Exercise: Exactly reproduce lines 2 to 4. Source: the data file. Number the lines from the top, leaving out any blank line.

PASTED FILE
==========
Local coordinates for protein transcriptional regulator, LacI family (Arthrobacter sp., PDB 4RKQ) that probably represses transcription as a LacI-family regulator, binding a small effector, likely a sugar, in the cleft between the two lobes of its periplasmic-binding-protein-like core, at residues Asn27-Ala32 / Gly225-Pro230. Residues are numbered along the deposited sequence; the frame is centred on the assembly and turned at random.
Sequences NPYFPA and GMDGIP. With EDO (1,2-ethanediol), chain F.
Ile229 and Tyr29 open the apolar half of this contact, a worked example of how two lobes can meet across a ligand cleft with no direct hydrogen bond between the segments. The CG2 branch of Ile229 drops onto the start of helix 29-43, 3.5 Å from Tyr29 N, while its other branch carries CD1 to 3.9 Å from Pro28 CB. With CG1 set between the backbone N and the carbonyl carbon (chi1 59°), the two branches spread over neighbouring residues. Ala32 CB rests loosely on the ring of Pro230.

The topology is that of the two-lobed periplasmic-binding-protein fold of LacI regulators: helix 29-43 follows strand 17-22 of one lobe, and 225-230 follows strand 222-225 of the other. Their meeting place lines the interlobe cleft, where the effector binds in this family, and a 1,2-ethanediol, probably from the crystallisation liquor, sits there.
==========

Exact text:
Sequences NPYFPA and GMDGIP. With EDO (1,2-ethanediol), chain F.
Ile229 and Tyr29 open the apolar half of this contact, a worked example of how two lobes can meet across a ligand cleft with no direct hydrogen bond between the segments. The CG2 branch of Ile229 drops onto the start of helix 29-43, 3.5 Å from Tyr29 N, while its other branch carries CD1 to 3.9 Å from Pro28 CB. With CG1 set between the backbone N and the carbonyl carbon (chi1 59°), the two branches spread over neighbouring residues. Ala32 CB rests loosely on the ring of Pro230.

The topology is that of the two-lobed periplasmic-binding-protein fold of LacI regulators: helix 29-43 follows strand 17-22 of one lobe, and 225-230 follows strand 222-225 of the other. Their meeting place lines the interlobe cleft, where the effector binds in this family, and a 1,2-ethanediol, probably from the crystallisation liquor, sits there.